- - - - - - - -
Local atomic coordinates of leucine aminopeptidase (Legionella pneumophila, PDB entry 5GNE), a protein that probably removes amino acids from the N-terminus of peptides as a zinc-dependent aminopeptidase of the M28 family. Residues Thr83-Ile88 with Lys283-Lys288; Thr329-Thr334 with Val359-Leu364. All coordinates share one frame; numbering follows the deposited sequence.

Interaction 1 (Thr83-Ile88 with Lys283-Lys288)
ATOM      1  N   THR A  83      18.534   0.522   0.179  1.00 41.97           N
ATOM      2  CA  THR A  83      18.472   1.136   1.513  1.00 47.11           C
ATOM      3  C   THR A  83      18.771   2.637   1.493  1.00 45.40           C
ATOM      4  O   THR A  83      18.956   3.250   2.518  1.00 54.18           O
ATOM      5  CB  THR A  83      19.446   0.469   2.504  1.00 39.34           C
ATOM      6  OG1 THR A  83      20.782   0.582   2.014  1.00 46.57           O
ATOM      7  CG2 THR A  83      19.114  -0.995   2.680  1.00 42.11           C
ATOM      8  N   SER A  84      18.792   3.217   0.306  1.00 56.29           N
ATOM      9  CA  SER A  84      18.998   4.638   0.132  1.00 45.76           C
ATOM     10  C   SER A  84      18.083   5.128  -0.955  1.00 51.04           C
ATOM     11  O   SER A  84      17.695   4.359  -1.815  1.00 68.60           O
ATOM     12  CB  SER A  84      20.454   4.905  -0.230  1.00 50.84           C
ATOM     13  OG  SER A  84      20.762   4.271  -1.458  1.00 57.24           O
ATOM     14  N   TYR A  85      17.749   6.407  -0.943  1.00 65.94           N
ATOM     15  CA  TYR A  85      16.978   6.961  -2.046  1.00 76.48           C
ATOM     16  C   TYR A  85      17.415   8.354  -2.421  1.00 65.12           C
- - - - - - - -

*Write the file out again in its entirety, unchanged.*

Local atomic coordinates of leucine aminopeptidase (Legionella pneumophila, PDB entry 5GNE), a protein that probably removes amino acids from the N-terminus of peptides as a zinc-dependent aminopeptidase of the M28 family. Residues Thr83-Ile88 with Lys283-Lys288; Thr329-Thr334 with Val359-Leu364. All coordinates share one frame; numbering follows the deposited sequence.

Interaction 1 (Thr83-Ile88 with Lys283-Lys288)
ATOM      1  N   THR A  83      18.534   0.522   0.179  1.00 41.97           N
ATOM      2  CA  THR A  83      18.472   1.136   1.513  1.00 47.11           C
ATOM      3  C   THR A  83      18.771   2.637   1.493  1.00 45.40           C
ATOM      4  O   THR A  83      18.956   3.250   2.518  1.00 54.18           O
ATOM      5  CB  THR A  83      19.446   0.469   2.504  1.00 39.34           C
ATOM      6  OG1 THR A  83      20.782   0.582   2.014  1.00 46.57           O
ATOM      7  CG2 THR A  83      19.114  -0.995   2.680  1.00 42.11           C
ATOM      8  N   SER A  84      18.792   3.217   0.306  1.00 56.29           N
ATOM      9  CA  SER A  84      18.998   4.638   0.132  1.00 45.76           C
ATOM     10  C   SER A  84      18.083   5.128  -0.955  1.00 51.04           C
ATOM     11  O   SER A  84      17.695   4.359  -1.815  1.00 68.60           O
ATOM     12  CB  SER A  84      20.454   4.905  -0.230  1.00 50.84           C
ATOM     13  OG  SER A  84      20.762   4.271  -1.458  1.00 57.24           O
ATOM     14  N   TYR A  85      17.749   6.407  -0.943  1.00 65.94           N
ATOM     15  CA  TYR A  85      16.978   6.961  -2.046  1.00 76.48           C
ATOM     16  C   TYR A  85      17.415   8.354  -2.421  1.00 65.12           C